raising his arms for his last sponge bath.
Early renderings had no vanishing point.
Painters dream in oil.
Dreams, like canaries,
are sent down into our mineshafts
to discover how long we might survive,
the dreamers, like secretaries,
are sent home in sneakers,
carrying their pumps.
Sadness, you are so Japanese: snow
on just one side of the leaf
that has not yet dropped.
Snow of all snow
and of every lost chance,
last insects walking in fear across glass,
zeppelin beacons pulsing through the fog.
Snow as illegible as the cardboard
held by the man who can't spell
how hungry he is,
kneeling frozen at the fountain
to sail a small boat
folded from his last dollar.
Seen from deep orbit, hearts
wink white with loneliness.
A mother pulls her daughter by her arm.
A little girl pulls her doll by its hair.
Inside the space capsule after splashdown:
nothing. Not even a note.
The hospitals they have built
just for people like us to die in
are built entirely of corridors,
which they keep empty,
except for a grinding light.
Outside, the snow falls without making a sound.
And still the dogs scatter.
--Dobby Gibson


"The Dark Sooner"
Then came the darker sooner,
came the later lower.
We were no longer a sweeter-here
happily-ever-after. We were after ever.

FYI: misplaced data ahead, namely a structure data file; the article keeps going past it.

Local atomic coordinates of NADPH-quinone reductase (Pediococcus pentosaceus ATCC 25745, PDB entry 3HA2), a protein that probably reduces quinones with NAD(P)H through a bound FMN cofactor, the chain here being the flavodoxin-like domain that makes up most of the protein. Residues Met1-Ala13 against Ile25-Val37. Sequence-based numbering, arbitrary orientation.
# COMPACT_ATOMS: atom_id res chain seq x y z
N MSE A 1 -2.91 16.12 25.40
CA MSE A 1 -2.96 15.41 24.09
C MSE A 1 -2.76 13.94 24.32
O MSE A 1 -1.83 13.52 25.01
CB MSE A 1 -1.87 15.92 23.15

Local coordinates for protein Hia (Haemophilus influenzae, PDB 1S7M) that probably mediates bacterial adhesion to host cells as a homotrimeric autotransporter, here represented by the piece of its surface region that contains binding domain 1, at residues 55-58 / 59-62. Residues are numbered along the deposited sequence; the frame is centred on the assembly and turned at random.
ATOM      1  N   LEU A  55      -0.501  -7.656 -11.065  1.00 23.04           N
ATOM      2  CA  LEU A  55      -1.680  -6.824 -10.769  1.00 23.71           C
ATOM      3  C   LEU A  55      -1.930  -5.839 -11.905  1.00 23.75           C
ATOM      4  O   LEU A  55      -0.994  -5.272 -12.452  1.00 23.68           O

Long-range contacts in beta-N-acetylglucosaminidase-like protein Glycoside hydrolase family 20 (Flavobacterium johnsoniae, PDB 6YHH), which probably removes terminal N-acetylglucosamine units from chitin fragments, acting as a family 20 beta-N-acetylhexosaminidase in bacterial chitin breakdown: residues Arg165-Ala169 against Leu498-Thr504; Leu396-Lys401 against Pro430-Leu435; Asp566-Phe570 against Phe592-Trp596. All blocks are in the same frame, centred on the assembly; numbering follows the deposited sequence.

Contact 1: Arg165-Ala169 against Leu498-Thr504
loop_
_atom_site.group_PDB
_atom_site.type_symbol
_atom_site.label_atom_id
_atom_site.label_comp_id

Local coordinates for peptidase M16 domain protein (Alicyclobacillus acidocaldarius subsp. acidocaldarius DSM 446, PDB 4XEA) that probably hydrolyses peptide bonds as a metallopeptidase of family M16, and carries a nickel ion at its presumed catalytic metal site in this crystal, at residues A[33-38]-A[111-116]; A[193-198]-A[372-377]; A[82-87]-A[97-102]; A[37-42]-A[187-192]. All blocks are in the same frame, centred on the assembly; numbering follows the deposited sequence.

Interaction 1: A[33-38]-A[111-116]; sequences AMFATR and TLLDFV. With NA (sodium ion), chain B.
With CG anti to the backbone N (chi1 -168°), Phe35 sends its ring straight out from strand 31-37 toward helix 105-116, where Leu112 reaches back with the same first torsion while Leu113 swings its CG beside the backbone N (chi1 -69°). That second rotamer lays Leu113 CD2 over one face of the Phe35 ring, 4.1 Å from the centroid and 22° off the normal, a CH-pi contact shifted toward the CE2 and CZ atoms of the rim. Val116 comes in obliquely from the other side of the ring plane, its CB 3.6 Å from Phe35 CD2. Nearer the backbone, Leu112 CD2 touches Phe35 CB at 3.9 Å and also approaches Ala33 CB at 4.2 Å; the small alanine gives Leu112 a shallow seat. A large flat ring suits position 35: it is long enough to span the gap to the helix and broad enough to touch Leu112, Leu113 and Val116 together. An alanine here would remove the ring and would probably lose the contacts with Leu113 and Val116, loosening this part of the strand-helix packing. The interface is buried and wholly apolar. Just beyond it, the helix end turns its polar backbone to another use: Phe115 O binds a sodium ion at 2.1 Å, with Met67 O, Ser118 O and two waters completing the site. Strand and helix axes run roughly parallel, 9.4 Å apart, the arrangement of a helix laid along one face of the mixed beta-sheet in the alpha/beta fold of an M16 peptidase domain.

We were farther and further.
More was the word we used for harder.
Lost was our standard-bearer.
Our gods were fallen faster,
and fallen larger.
The day was duller, duller
was disaster. Our charge was error.
Instead of leader we had louder,
instead of lover, never. And over this river
broke the winter's black weather.
--Catherine Wing


"Dwelling"
As though touching her
might make him known to himself

as though his hand moving
over her body might find who
he is, as though he lay inside her, a country

his hand's traveling uncovered
as though such a country arose
continually up out of her
to meet his hand's setting forth and setting forth.

And the places on her body have no names.
And she is what's immense about the night.
And their clothes on the floor are arranged
for forgetfulness.
--Li-Young Lee


the mind is its own beautiful prisoner.